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5-11 February 2017
Hyatt Regency Chicago
America/Chicago timezone

A new relativistic viscous hydrodynamics code and its application to the Kelvin-Helmholtz instability in high-energy heavy-ion collisions

Not scheduled
2h 30m
Hyatt Regency Chicago

Hyatt Regency Chicago

151 East Wacker Drive Chicago, Illinois, USA, 60601
Board: L05

Speaker

Kazuhisa Okamoto (Nagoya University)

Description

Relativistic hydrodynamic simulations play a key role in exploring the QGP bulk property and the QCD phase transition from analyses of high-energy heavy-ion collisions at RHIC and LHC. From the intensive study based on relativistic viscous hydrodynamic models with event-by-event initial fluctuations, we can extract detailed information of the bulk feature of the QGP such as transport coefficients and the QCD equations of states. In the quantitative analyses of the QGP property, high-precision numerical treatment on the hydrodynamic calculation is important.

Recently, we developed a new 3+1 dimensional relativistic viscous hydrodynamics code in Cartesian coordinates [1]. In the algorithm, we use a Riemann solver based on the two-shock approximation which is stable under existence of large shock waves. We extend the algorithm in Cartesian coordinates to that in Milne coordinates so that we can efficiently apply it to the analyses of relativistic heavy-ion collisions. We check the correctness of the numerical algorithm by comparing numerical calculations and analytical solutions in various problems for ideal and viscous fluids. The new numerical scheme is stable even with small numerical viscosity [2], which is very important to discuss the physical viscosities at RHIC and LHC.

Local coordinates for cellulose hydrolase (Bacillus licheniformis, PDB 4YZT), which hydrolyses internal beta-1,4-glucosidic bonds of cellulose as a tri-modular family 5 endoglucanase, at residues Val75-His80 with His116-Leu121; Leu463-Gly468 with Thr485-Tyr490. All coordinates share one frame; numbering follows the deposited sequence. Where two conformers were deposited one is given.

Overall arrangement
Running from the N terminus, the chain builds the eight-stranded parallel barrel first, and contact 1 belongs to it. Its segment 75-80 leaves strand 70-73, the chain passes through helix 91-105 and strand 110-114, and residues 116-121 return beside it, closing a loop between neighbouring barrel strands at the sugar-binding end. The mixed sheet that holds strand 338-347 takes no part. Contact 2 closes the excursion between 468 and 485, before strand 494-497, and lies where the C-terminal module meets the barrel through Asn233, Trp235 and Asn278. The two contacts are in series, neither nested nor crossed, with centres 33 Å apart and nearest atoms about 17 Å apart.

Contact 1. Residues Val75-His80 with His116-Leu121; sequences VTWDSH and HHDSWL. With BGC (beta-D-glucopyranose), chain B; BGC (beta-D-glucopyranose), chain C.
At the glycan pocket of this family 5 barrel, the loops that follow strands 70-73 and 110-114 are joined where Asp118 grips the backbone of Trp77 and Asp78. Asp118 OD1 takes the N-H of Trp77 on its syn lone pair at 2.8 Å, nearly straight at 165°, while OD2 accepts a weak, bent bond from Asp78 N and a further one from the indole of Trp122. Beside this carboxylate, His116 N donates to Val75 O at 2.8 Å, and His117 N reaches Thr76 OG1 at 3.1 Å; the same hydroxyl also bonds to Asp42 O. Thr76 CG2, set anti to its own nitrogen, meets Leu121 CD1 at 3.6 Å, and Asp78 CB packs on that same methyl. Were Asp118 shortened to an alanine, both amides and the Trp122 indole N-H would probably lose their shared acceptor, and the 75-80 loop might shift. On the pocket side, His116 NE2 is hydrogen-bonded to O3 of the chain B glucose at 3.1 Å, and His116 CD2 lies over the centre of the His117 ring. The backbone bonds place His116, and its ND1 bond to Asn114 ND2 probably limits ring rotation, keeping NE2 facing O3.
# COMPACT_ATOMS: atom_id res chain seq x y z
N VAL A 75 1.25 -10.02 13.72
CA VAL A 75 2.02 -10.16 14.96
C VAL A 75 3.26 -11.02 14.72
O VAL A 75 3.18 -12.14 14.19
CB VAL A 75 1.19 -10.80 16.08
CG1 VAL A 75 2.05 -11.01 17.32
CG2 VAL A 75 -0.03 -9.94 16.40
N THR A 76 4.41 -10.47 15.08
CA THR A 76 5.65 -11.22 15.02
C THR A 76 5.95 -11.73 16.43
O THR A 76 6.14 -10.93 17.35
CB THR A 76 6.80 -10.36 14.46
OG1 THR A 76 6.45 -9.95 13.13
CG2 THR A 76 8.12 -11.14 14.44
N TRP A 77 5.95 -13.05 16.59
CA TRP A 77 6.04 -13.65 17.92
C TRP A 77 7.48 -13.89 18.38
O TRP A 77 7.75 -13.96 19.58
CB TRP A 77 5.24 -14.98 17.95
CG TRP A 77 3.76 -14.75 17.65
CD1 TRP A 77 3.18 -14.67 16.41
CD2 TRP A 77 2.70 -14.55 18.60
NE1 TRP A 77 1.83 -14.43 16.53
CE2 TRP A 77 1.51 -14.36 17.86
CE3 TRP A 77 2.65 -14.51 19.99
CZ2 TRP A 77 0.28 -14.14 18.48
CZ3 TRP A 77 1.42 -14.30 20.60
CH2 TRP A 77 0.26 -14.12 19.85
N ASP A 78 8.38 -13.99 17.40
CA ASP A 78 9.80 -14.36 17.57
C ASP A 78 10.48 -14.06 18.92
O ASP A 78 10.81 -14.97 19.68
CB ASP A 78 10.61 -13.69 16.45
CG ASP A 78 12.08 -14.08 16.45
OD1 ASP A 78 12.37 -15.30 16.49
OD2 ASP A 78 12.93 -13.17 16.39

We apply our relativistic viscous hydrodynamics code to the analysis of the Kelvin-Helmholtz instability in high-energy heavy-ion collisions. We find that the evolution of the hydrodynamic instability is sensitive to the values of the viscosities and the accuracy of the numerical calculation. We discuss possible existence of the Kelvin-Helmholtz instability originates from longitudinal fluctuations and effects of shear and bulk viscosities on the evolution of the instability [3].

[1] Y. Akamatsu, S. Inutsuka, C. Nonaka, and M. Takamoto, J. Comput. Phys. 256, 34 (2014).

[2] K. Okamoto, Y. Akamatsu, and C. Nonaka, arXiv:1607.03630.

[3] K. Okamoto and C. Nonaka, in preparation.

Preferred Track Collective Dynamics
Collaboration Not applicable

Primary author

Kazuhisa Okamoto (Nagoya University)

Co-authors

Chiho Nonaka (Nagoya University) Dr Yukinao Akamatsu (Osaka University)

Presentation materials